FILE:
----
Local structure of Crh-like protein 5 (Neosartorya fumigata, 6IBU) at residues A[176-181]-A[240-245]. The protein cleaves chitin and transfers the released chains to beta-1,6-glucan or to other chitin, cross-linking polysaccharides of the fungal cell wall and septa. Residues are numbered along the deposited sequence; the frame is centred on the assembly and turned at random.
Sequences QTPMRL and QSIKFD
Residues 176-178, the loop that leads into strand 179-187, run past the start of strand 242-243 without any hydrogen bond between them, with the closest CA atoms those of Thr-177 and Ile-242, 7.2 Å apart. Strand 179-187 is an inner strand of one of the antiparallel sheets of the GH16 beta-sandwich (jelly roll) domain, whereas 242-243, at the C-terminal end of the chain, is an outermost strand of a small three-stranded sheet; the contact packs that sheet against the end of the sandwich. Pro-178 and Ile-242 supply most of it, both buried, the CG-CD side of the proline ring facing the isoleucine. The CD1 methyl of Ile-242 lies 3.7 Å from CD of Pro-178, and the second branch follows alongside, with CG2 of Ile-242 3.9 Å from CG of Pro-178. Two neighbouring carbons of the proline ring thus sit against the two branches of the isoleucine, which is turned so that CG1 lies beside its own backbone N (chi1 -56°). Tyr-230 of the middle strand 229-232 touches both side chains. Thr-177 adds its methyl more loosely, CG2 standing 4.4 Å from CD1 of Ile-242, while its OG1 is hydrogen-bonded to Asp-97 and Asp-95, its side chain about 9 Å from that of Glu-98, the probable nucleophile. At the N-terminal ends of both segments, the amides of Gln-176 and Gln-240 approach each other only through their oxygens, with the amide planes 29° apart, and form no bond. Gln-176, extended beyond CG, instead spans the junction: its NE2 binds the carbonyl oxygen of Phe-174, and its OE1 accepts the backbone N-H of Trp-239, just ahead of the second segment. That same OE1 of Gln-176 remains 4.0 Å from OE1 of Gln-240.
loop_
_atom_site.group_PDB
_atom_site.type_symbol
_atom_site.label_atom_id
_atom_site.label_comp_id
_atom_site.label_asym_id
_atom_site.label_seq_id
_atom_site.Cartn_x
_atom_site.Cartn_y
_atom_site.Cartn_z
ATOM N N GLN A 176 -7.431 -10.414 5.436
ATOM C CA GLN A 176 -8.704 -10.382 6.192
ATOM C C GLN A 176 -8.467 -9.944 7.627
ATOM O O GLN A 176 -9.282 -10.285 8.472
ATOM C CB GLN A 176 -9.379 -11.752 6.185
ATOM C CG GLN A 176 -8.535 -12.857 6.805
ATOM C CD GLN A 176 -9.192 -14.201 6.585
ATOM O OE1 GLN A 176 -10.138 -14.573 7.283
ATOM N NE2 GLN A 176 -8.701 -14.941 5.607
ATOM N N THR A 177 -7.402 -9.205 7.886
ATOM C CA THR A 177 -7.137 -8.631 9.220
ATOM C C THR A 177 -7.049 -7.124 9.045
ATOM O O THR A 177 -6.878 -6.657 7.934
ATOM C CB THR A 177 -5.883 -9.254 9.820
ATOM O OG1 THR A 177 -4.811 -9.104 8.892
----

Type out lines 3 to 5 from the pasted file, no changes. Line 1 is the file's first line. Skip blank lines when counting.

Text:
Residues 176-178, the loop that leads into strand 179-187, run past the start of strand 242-243 without any hydrogen bond between them, with the closest CA atoms those of Thr-177 and Ile-242, 7.2 Å apart. Strand 179-187 is an inner strand of one of the antiparallel sheets of the GH16 beta-sandwich (jelly roll) domain, whereas 242-243, at the C-terminal end of the chain, is an outermost strand of a small three-stranded sheet; the contact packs that sheet against the end of the sandwich. Pro-178 and Ile-242 supply most of it, both buried, the CG-CD side of the proline ring facing the isoleucine. The CD1 methyl of Ile-242 lies 3.7 Å from CD of Pro-178, and the second branch follows alongside, with CG2 of Ile-242 3.9 Å from CG of Pro-178. Two neighbouring carbons of the proline ring thus sit against the two branches of the isoleucine, which is turned so that CG1 lies beside its own backbone N (chi1 -56°). Tyr-230 of the middle strand 229-232 touches both side chains. Thr-177 adds its methyl more loosely, CG2 standing 4.4 Å from CD1 of Ile-242, while its OG1 is hydrogen-bonded to Asp-97 and Asp-95, its side chain about 9 Å from that of Glu-98, the probable nucleophile. At the N-terminal ends of both segments, the amides of Gln-176 and Gln-240 approach each other only through their oxygens, with the amide planes 29° apart, and form no bond. Gln-176, extended beyond CG, instead spans the junction: its NE2 binds the carbonyl oxygen of Phe-174, and its OE1 accepts the backbone N-H of Trp-239, just ahead of the second segment. That same OE1 of Gln-176 remains 4.0 Å from OE1 of Gln-240.
loop_
_atom_site.group_PDB